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Education for all

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Interview: Meeting disabled students’ needs

My friend Katharina at the head of the line

During the Global Media Forum (GMF), I met the students Hendrik and Isabelle who go to a school for physically impaired students. They participated in an exchange program between their school and a Tunisian school. Right now, Germany is talking a lot about the issue of education for the disabled because two years ago the UN Convention on the Rights of Persons with Disabilities went into effect – including in Germany. It stipulates that disabled children should attend so-called regular schools and should no longer be left out on the basis of their handicaps. As it stands now, the non-disabled have little contact with disabled students. Personally, I just have contact to an uncle of mine, who attended a regular school years ago, but today lives in a facility for the disabled and works in a factory with other workers with handicaps. My friend Katharina also gives me some insight into the daily lives of people with disabilities. She is preparing to become a teacher specialized in working with the disabled. So she was exactly the right person to talk to on the topic of educating the disabled in Germany.

Katharina, during the GMF a Tunisian teacher said that mentally-handicapped children have disadvantages when they go to a regular school instead of a special school for children with handicaps. What do you think about this statement?

Actually, I think she’s right. In my class, I had two children with Down syndrome. They came to our school after finishing fourth grade at a regular elementary school. Both have learned, for instance, the technique of reading, but they don’t understand what they read. They’re too preoccupied with the process itself. The same happens when they do arithmetic: They haven’t acquired the basics.

Do you think that would be different if they had gone to a school for handicapped children earlier?

Probably. Because we aim at teaching each child individually. The whole class works on one topic, but each child works according to his competencies. If we notice that a child doesn’t have the basics of math down, we don’t teach him more advanced topics because it isn’t relevant at his development stage. At normal schools, in contrast, certain basics and development stages are taken for granted. There, teachers don’t have the time to concentrate on a handicapped child and teach him according to his needs.

What kinds of basics do you teach children before they can move on to more advanced mathematical techniques?

What is important is recognizing patterns and rules. We work very playfully. Our students, e.g., thread pearls on a string in a given order. At first the aim is that they recognize that the colors of the pearls follow a certain pattern: A yellow pearl is always followed by a red one which is followed by a blue one and so on. Later on students will be able to recognize succession patterns of numbers.

You work only with handicapped children at your school. But according to the UN Convention on the Rights of Persons with Disabilities, children with and without handicaps are to be taught together in the future. Do you think this a good decision?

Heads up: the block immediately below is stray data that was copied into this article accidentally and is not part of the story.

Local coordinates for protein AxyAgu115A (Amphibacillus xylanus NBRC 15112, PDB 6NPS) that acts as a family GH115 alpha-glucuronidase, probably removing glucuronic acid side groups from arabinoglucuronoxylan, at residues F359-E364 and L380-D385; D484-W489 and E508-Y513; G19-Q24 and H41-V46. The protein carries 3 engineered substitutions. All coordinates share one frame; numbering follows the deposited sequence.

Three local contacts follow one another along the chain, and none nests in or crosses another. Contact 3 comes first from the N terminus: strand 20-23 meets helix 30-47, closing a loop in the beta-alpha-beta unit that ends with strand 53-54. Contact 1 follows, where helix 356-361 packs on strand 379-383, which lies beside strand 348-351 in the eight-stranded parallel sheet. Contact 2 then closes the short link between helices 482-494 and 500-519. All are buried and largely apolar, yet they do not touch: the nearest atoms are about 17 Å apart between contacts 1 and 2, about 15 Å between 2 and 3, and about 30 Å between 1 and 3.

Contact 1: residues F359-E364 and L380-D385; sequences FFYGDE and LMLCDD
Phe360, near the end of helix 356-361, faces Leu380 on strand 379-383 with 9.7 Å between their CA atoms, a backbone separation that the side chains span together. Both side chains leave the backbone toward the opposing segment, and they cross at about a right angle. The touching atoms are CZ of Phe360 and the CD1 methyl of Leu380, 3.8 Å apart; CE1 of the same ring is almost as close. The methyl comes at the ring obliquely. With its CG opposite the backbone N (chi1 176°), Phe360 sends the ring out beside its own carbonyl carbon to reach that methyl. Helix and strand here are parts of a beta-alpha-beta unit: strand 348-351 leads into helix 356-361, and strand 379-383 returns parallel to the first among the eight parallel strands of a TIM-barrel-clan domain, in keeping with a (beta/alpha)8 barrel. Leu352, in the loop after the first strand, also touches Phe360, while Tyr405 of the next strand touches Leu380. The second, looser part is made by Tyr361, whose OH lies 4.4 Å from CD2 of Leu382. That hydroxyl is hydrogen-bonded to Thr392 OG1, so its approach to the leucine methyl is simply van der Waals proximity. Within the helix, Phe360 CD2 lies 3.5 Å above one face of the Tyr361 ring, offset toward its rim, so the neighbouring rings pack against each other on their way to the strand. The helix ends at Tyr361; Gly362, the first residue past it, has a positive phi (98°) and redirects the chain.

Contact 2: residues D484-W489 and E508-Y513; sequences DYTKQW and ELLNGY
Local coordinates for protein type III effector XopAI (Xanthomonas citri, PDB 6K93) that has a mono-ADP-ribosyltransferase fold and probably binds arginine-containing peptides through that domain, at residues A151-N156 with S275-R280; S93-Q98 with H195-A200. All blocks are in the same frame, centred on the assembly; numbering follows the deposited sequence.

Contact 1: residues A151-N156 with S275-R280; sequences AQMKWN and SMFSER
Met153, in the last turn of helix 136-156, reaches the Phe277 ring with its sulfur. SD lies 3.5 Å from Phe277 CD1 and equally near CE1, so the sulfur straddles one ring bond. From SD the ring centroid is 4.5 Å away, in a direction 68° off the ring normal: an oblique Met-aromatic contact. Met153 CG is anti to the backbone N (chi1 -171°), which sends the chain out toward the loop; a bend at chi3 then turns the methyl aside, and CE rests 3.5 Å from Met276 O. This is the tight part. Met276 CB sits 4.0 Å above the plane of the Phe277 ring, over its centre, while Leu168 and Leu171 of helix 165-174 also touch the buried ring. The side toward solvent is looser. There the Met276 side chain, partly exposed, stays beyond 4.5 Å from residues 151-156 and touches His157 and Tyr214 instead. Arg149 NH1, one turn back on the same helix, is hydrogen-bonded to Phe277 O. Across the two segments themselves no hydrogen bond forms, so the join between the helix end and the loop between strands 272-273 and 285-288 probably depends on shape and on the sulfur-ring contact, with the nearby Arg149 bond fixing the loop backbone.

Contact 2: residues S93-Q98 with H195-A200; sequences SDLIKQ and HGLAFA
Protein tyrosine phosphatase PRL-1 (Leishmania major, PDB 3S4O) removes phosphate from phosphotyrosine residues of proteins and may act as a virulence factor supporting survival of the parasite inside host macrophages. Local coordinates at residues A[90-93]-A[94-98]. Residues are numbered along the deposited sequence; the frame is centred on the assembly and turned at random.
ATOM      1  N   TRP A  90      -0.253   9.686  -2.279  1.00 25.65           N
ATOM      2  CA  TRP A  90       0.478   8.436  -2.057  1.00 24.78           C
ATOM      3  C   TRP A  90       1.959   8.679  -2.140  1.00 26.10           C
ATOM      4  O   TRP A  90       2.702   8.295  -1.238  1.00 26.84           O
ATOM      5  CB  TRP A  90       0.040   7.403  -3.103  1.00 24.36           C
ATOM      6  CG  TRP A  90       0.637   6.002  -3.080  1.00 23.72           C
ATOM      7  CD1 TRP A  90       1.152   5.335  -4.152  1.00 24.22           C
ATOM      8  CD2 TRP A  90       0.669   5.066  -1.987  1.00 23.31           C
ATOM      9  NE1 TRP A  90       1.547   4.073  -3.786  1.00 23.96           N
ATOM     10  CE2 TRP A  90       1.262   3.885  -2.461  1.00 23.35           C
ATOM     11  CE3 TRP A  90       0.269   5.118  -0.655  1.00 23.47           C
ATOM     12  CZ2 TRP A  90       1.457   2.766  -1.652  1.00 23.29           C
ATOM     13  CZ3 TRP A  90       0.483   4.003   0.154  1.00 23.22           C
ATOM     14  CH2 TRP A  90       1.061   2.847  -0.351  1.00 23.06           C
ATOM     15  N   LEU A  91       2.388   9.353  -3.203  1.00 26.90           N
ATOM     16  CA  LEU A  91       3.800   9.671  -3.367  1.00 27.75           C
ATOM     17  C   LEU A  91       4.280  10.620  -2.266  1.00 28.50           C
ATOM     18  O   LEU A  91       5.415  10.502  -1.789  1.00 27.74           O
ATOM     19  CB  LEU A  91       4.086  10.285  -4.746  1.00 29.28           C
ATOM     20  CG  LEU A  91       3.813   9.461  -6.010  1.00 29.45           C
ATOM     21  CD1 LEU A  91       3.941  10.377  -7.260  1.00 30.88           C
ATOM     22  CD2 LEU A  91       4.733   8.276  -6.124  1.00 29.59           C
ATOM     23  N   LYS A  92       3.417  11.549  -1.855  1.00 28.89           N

Inclusion should be the watch word for school activities

Generally, this decision is overdue. In Germany, persons without disabilities don’t really know about the lives of handicapped persons. But they are part of our society! For several centuries, our state has excluded them partly by establishing special institutions for the handicapped: kindergartens, schools, workshops and so forth. When that’s done just to make sure we don’t come in contact with persons with disabilities, I think that’s wrong.

Do you think German politicians are taking the right steps to realize the convention’s aims?

It is good that they have recognized the need to change something. Yet, no additional money is invested into education, but we would need this money in order to make individual support of children possible. Often schools don’t have enough means to work with given children individually – particularly, at regular schools. Behind all of the political reforms that have been started, I don’t see any real strategy.

What is needed to support children with disabilities at regular schools?

First, smaller classes are needed! 15 students would be perfect. Research shows that all children profit from smaller groups. Additionally, more personnel is necessary, especially if we want to include children with disabilities in regular classes. In addition to a regular schoolteacher and a teacher trained to work with children with disabilities, an additional expert on relevant pedagogical issues is needed. With smaller classes and more personnel, inclusion would no longer be questioned but taken for granted. We should enable everybody to study according to his abilities. Our whole society has been called upon to realize integration. In schools, integration has just been started. But we have to fully accept persons with disabilities in our society, also outside of our classrooms.

Date

July 4, 2012 | 12:56 pm

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  • A good interview!
    The topic under discussion still remains silent in some countries, though there are often brilliant writers, economists and sportsmen among the handicapped who have less opportunity to be known. Of course, they can find their audience in the Internet – but the result sometimes is silly – they are more famous among people from other countries, but not in their own ones!
    Talking about wheelchairs, for example: seeing none of them at streets doesn’t mean there are no users of wheelchairs; it may mean poor infrastructure in a city.
    However, the situation seems to be changed within several years.

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